Japan win Women's World Cup
Japan was in need of a good news story after the tsunami disaster which rocked the country in March and their women's football team delivered it in dramatic fashion despite being dominated for long spells in the final.
"To our friends around the world - thank you for your support," was the simple message on a giant banner the Japanese women carried around the pitch after the match.
It was hard to imagine a more thrilling finale to the three-week tournament played in packed stadiums before enthusiastic crowds around the country and in front of record television audiences of up to 16 million in Germany alone.
On Sunday, Japan fell behind in normal-time and again in extra-time but hit back out of the blue on both occasions before prevailing in the shootout as the top-ranked U.S. team lost all their confidence, sending a series of poor efforts at goal.
The United States were chasing a third World Cup title and dominated for long periods but wasted their many chances, especially in the first half.
Their confidence crumbled when it came to the spot-kicks and they missed three of their four shots while Japan converted three of four.
Shannon Boxx and Tobin Heath had their spot-kicks stopped while Carli Lloyd's shot sailed high above the crossbar before Abby Wambach finally converted to keep alive U.S. hopes.
Saki Kumagai then blasted a well-placed shot high to the left over diving U.S. keeper Hope Solo to give Japan an insurmountable 3-1 lead in penalties, sparking wild celebrations with her team-mates in front of the sell-out crowd of 48,837.
"We're so happy about the title and so happy that we stayed in the tournament so long," said Homare Sawa, Japan's captain who scored the second equaliser for Japan. She won the Golden Ball as the top player and Golden Boot as well.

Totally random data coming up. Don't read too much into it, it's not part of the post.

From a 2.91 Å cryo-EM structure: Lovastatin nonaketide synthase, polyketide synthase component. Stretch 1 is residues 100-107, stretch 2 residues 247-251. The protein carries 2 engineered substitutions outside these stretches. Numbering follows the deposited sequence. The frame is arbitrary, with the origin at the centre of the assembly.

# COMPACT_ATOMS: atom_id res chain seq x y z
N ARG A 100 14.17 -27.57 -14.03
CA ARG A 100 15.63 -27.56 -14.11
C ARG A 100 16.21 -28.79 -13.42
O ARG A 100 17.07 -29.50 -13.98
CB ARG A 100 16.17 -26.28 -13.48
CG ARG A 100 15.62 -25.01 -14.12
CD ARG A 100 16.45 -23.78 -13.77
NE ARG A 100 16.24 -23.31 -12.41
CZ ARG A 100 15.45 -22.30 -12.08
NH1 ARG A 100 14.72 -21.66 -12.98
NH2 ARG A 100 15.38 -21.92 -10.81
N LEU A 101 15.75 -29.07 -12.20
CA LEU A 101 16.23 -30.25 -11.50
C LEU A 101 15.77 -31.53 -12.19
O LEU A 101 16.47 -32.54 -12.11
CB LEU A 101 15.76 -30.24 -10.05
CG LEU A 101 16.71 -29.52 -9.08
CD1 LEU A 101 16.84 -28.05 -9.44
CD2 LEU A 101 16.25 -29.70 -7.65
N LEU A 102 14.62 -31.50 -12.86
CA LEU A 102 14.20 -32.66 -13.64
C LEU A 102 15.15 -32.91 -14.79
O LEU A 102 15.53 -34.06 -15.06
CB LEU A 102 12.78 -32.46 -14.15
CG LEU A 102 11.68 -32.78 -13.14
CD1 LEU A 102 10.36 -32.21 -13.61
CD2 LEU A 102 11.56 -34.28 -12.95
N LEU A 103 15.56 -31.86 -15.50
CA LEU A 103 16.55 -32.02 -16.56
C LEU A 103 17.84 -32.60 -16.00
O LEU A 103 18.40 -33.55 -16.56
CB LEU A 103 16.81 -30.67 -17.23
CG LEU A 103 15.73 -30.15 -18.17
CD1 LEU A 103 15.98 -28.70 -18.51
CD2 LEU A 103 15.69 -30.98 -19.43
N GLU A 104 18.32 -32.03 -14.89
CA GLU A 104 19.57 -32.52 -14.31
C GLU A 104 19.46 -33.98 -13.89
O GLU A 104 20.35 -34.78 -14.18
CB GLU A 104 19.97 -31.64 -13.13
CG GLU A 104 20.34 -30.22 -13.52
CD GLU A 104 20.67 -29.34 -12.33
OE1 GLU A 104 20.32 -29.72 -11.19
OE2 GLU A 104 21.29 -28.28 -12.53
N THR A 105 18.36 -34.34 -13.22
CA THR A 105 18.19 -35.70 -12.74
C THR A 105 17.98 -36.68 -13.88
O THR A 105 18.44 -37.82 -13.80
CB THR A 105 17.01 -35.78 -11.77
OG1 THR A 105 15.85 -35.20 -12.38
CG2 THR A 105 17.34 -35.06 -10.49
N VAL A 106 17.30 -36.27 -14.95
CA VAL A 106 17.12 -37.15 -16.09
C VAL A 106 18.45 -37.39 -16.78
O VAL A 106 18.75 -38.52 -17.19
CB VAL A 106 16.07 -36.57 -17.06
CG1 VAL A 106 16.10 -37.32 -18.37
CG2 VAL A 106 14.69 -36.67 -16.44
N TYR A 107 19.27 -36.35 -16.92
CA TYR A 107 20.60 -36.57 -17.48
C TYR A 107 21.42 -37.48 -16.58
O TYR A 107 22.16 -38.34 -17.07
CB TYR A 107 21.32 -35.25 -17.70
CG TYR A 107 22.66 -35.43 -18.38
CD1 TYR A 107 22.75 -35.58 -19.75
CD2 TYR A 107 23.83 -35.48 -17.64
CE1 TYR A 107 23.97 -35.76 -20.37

"Now we're number one," Sawa added after Japan had also upset hosts Germany and Sweden to reach the final. "We had so much self-confidence all the way to the end and we all believed in ourselves all the way. That's why we won deservedly."
It was the first time in 26 matches that Japan had prevailed against the United States, who won the World Cup title in 1991 and in 1999.
The Americans had won 22 of the previous matches against Japan, with three draws. After Germany, winners of the last two World Cups in 2003 and 2006, they were the favourites to win what would have been a record third title.
The Americans, cheered on in Frankfurt by many U.S. military personnel stationed in Germany, also had backing from U.S. President Barack Obama and Secretary of State Hillary Clinton, who had vowed to watch Sunday's final.
"It's a bitter defeat," said U.S. defender Alex Krieger. "We played well. It's very disappointing. Japan played well too. It was a great match but we didn't do it. We didn't take advantage of chances and we also made some defensive mistakes."
Krieger told Germany's ARD TV she had no explanation for a defensive blunder that gave Japan their first equaliser.
"Unfortunately we gave them a gift with that goal," she said. "I didn't see what happened. But I still think we played well. We're happy that we won the silver medal. It's disappointing but I think we played well."
The United States had started strongly, dominating the first half. They broke the deadlock in the 69th minute when Alex Morgan scored a stylish goal.
The American, who came off the bench at half-time, outsprinted defender Yaki Kumagai on to a long ball from Megan Rapinoe and expertly fired her shot into the corner.
Aya Miyama equalised in the 81st minute when she tapped in a loose ball in front of the U.S. goal after woeful defending.
Wambach's header in the 104th minute looked to have given the U.S. victory in extra-time.
Japan came back again, however, with the same never-say-die approach that helped them to upset defending champions and hosts Germany in the quarter-final, when Sawa scored in the 117th minute.
Japan were reduced to 10 when Azusa Iwashimizu was dismissed in the 120th minute.